China to Foster Competitive Telecommunications Markets
Oct 7, 2001
The Ministry also announced the introduction of
resellers or virtual operators in the Chinese marketplace. This measures are set to increase competition in the market,
which at the moment registers one of the fastest growth rates yet recorded.
Bank of China International said it predicts 10 or more mobile
service providers will enter the market in 2003 or beyond.
Some of these new players will be joint ventures with leading
foreign mobile operators, the brokerage said.
Currently there are two mobile operators in China, China
Mobile Communications Corp. and China United
Telecommunications Corp. China Mobile's China Mobile (HK) Ltd.
(CHL) unit and China United's China Unicom Ltd. (CHU) unit are
listed in Hong Kong.
Ministry officials also suggested it is unlikely that China
will issue additional 2G cellular licenses in the near future.
It considers next year an appropriate time to license 3G
services, according to Bank of China International's report.
Analysts met with Su Jin Sheng, head of the Telecommunications
Administration Bureau; Wang Zhan Fu, deputy head of the
Department of Financial Adjustment and Clearing; Zhao Mei
Zhuang, deputy head of the Department of Policy and
The Bank of China International said the MII plans to
designate a leading telecom provider as a universal service
provider, with its obligations set by the ministry.
China Telecommunications Corp., the country's dominant
fixed-line operator, is most likely to be designated, the Bank
of China International said.
A fund will be established, to which other service providers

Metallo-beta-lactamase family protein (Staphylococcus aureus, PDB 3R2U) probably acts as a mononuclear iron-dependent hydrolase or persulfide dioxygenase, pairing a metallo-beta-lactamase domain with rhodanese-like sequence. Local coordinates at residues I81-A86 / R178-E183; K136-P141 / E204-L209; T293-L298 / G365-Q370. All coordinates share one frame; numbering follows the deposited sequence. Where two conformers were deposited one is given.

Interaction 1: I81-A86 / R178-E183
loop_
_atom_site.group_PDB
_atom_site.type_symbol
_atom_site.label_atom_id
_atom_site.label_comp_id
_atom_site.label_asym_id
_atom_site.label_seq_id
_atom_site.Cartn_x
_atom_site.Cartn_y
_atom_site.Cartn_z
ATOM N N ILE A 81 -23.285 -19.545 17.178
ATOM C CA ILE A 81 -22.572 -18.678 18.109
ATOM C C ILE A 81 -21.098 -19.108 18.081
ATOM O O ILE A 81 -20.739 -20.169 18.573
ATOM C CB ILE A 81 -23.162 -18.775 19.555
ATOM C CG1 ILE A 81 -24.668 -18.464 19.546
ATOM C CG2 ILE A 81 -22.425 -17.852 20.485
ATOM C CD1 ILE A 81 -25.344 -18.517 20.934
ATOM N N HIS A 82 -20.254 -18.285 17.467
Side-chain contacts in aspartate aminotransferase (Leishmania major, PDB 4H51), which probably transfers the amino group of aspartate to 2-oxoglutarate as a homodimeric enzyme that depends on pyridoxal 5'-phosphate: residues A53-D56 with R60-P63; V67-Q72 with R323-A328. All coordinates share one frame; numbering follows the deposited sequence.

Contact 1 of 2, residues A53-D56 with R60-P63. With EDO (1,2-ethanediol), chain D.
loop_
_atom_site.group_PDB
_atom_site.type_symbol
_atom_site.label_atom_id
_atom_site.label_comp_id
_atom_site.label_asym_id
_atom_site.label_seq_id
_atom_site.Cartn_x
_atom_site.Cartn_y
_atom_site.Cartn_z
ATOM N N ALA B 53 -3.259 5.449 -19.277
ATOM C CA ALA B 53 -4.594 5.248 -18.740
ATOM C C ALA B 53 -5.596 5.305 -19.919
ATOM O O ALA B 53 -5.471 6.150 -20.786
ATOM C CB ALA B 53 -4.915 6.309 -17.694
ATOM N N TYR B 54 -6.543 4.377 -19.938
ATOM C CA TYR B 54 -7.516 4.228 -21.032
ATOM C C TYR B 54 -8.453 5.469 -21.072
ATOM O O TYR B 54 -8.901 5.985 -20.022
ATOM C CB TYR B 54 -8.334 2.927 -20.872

will contribute, and it will be used to offset economic losses incurred by the USP, according to the bank.
It also said implementation of the USP and the fund are
expected in 2003.
The Bank of China International report said there has been no
decision on whether China Telecom will be split up into
China's mobile users are currently billed for both sending and
receiving phone calls.
The Ministry of Information Industry has said previously that
CPP won't be implemented this year.
Some industry analysts expect implementation of the system to
be gradual and completed by 2003.
A mainland paper reported in August that China Mobile
subscribers in Zibo, Shandong province, are now being charged
under a CPP pricing system. That report was denied by China
Mobile (Hong Kong).
Concerns over implementing calling party pays have hurt the
share prices of both China Mobile and China Unicom.
A report by CLSA, published Wednesday, said no decision has
yet been made on whether CPP will be implemented.
Separately, analysts said they met management from China
Mobile (Hong Kong) Ltd.'s parent China Mobile Communications
Corp. and Beijing Mobile, a unit of China Mobile (Hong Kong).
According to Bank of China, the two companies said they will
focus on revenue and profitability and that subscriber growth
isn't a very important performance target.
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